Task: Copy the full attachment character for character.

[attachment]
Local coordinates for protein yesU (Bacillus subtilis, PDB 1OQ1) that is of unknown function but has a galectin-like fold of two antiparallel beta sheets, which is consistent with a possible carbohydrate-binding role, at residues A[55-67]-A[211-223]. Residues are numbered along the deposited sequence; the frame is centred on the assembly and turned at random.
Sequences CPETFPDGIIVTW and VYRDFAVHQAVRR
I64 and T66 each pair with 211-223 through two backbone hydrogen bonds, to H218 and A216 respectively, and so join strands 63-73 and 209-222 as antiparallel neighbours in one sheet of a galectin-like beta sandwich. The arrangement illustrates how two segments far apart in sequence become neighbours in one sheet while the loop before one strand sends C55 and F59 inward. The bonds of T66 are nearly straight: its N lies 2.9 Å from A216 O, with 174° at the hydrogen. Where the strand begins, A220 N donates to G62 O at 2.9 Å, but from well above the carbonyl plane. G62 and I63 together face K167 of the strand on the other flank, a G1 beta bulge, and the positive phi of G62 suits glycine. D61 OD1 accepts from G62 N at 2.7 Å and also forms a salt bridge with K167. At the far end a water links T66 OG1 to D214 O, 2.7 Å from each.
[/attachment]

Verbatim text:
Local coordinates for protein yesU (Bacillus subtilis, PDB 1OQ1) that is of unknown function but has a galectin-like fold of two antiparallel beta sheets, which is consistent with a possible carbohydrate-binding role, at residues A[55-67]-A[211-223]. Residues are numbered along the deposited sequence; the frame is centred on the assembly and turned at random.
Sequences CPETFPDGIIVTW and VYRDFAVHQAVRR
I64 and T66 each pair with 211-223 through two backbone hydrogen bonds, to H218 and A216 respectively, and so join strands 63-73 and 209-222 as antiparallel neighbours in one sheet of a galectin-like beta sandwich. The arrangement illustrates how two segments far apart in sequence become neighbours in one sheet while the loop before one strand sends C55 and F59 inward. The bonds of T66 are nearly straight: its N lies 2.9 Å from A216 O, with 174° at the hydrogen. Where the strand begins, A220 N donates to G62 O at 2.9 Å, but from well above the carbonyl plane. G62 and I63 together face K167 of the strand on the other flank, a G1 beta bulge, and the positive phi of G62 suits glycine. D61 OD1 accepts from G62 N at 2.7 Å and also forms a salt bridge with K167. At the far end a water links T66 OG1 to D214 O, 2.7 Å from each.